African governments are not in it for the money. The International Air Transport Association (IATA), a trade group, forecasts that carriers on the continent will lose $300m this year, or $3.51 per passenger. Planes fly with more empty seats than in any other region of the world. High taxes, expensive fuel and old aircraft add to costs. South African Airways survives on government bail-outs. In July Kenya’s parliament voted to fully nationalise Kenya Airways as part of a plan to rescue it from debt.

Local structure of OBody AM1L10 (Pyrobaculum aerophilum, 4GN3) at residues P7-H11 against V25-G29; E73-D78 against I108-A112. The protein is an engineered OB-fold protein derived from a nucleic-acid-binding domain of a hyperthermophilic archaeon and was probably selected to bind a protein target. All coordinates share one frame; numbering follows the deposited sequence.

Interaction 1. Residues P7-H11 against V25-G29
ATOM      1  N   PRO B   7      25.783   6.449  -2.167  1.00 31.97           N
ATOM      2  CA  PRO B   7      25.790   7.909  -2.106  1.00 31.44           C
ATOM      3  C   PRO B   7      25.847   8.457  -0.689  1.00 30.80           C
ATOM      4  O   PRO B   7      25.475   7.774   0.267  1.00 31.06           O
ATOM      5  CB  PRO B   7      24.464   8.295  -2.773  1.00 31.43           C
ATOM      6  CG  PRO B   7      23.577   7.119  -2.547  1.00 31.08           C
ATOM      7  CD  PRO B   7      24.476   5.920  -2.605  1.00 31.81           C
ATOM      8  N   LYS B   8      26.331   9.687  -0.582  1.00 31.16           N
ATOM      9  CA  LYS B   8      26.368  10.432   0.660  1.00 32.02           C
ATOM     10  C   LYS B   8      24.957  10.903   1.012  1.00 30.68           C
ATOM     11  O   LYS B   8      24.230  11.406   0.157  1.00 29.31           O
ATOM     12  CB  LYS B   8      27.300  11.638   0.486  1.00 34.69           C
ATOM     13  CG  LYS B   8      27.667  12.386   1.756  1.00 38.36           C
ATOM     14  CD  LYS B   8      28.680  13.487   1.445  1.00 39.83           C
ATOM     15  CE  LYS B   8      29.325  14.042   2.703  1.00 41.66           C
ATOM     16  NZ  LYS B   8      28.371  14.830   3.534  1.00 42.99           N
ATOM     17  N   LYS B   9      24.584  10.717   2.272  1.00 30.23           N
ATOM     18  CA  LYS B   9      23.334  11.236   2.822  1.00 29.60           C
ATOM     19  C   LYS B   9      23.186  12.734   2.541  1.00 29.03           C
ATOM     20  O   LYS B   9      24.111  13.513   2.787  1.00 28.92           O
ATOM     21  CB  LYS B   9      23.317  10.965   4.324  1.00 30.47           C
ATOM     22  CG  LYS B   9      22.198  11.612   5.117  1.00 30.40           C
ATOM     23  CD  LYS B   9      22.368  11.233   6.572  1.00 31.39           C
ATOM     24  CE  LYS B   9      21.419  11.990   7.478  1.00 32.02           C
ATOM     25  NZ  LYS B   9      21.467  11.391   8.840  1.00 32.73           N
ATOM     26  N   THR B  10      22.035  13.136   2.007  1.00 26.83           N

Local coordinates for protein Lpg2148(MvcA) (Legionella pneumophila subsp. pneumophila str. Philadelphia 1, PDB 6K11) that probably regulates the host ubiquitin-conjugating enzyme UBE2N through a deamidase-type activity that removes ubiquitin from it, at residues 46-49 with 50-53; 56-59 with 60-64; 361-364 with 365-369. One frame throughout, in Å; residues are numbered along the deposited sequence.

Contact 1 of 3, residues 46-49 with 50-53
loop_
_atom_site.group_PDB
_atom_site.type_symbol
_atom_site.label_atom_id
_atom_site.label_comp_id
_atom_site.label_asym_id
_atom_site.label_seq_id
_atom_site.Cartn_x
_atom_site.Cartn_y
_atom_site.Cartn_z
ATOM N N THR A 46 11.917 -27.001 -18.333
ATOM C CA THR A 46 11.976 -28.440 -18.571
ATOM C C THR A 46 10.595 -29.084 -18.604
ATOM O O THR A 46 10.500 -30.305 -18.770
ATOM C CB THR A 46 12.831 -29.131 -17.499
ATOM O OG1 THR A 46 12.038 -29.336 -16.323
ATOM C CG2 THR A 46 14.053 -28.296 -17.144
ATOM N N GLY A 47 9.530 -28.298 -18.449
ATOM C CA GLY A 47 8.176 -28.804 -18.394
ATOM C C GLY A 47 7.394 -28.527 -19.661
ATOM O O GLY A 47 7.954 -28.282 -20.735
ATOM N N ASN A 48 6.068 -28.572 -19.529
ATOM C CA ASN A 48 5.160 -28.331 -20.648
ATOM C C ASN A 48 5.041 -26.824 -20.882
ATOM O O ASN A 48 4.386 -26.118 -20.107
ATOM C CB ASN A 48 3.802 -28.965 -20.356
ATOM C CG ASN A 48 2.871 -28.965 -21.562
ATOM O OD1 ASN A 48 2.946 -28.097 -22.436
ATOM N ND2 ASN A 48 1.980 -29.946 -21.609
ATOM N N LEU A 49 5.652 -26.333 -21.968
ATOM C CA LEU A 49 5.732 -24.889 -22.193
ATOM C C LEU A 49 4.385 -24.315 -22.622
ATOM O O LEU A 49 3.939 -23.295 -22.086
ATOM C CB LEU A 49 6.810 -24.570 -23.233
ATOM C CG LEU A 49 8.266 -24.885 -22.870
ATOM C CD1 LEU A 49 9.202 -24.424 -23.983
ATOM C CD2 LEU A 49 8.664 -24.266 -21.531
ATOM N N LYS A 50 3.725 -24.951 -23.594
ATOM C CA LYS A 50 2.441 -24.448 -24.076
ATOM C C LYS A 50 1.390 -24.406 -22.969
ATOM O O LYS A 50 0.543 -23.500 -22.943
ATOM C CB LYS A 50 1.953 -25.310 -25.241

Joseph Muvawala, who heads the National Planning Authority in Uganda, says that governments see airlines as an investment in infrastructure. Technocrats hope that Uganda’s new airline will boost exports of fish and cut flowers, while pulling in tourist dollars, and will drive down high ticket prices on routes served by established carriers. Even if the airlines are unprofitable, the argument goes, the economy will gain.
Vir: The Economist